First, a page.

On one hand, where thousands of people are reaching new heights in terms of luxurious lifestyle, residents of Ananthapur village in Andhra Pradesh, near Gadwal, wake up only to realise the disquieting plight they live in with lack of hospitals and toilets in the area. With a population of 4920 people and 931 families, Ananthapur remains the most deprived village in Andhra Pradesh in terms of health and sanitation. Abeda Begum, a 44 year old cotton farmer, works as a part time helper in a local Primary Health Centre (PHC) in the village which is the only PHC in the area. “I’ve been working here since last 8 years, when this PHC was constructed; we’ve demanded for a general hospital several a times, however, it doesn’t seem that it shall ever come to existence,” says Abeda.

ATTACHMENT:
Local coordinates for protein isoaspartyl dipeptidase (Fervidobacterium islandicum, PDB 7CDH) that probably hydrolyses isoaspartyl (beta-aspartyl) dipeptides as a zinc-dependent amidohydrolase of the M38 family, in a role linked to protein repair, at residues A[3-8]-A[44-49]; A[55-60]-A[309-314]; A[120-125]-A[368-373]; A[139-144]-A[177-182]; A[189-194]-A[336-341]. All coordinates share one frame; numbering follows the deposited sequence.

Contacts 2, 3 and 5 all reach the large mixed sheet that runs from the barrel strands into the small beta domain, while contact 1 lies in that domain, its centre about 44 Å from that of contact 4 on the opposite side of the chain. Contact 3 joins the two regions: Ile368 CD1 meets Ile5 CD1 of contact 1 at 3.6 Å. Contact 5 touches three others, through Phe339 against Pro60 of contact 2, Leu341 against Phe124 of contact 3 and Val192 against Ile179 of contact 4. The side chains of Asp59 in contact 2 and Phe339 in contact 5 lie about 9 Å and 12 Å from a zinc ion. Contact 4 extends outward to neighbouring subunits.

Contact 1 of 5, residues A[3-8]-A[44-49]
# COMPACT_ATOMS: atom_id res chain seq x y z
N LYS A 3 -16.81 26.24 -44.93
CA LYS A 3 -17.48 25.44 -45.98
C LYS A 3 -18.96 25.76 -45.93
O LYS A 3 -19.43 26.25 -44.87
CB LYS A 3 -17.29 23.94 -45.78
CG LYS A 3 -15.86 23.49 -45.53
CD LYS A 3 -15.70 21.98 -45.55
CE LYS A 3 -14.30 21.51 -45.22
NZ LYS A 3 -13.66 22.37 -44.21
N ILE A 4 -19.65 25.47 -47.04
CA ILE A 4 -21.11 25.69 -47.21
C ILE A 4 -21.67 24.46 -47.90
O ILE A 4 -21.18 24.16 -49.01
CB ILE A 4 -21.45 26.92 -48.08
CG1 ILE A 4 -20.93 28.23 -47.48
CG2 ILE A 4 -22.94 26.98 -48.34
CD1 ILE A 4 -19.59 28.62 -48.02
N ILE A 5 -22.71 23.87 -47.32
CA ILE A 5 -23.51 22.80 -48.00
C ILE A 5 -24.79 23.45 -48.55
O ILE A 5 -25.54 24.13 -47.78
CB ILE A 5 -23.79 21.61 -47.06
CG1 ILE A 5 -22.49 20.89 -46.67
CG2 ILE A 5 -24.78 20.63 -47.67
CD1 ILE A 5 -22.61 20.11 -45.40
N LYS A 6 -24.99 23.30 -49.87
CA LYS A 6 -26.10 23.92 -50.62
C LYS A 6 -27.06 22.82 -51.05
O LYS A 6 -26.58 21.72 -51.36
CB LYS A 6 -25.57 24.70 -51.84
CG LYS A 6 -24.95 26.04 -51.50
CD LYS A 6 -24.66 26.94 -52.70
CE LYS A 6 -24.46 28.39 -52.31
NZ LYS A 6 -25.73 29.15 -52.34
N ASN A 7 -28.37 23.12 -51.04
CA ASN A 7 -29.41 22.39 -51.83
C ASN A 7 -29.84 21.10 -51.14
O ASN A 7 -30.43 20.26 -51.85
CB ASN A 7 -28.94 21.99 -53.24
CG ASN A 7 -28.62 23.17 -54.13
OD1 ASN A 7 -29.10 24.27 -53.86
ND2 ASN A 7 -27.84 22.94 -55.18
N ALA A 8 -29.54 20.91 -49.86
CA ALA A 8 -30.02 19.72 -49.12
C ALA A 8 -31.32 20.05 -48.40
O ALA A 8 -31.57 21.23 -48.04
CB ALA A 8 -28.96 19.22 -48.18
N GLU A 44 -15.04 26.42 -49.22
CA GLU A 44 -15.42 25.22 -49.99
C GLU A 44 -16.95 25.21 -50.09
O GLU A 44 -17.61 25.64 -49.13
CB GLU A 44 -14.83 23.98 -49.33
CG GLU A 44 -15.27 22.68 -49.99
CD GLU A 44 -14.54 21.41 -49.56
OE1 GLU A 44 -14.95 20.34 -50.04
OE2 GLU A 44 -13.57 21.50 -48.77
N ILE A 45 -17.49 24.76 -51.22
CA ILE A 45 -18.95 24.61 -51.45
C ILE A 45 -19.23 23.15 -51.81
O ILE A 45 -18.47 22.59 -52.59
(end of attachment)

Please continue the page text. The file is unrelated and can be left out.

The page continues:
There are 50 toilets located 500 metres outside Ananthapur, making it difficult for the people to go while in emergency circumstances. Many people choose to defecate in the open near the fields instead of travelling to the toilets which are not even properly maintained.
Women are the worst victims of poor sanitation. “We use either a cloth or sometimes sanitary napkin during menstruation, if available and it is washed and then burnt after use. There is no space for disposal,” said Abeda Begum.
If houses lack toilet facilities, schools and offices remain a hope to the villagers. A sad reality hovers in the primary schools of Linganavayu which lacks the facility of toilets for girls. “Headmaster’s complaints are given consideration only on yearly basis, two years ago, the government came to build a kitchen for mid day meals, but the girls’ toilet is broken since 2005,” said Sirisha Srinivas, the headmaster of Zila Parishad Primary school, Linganavayu.
In Pullur, a group of women travel from autos together to the nearby located washrooms at the same time so that maximum number of women can go together without any issues of safety while being alone.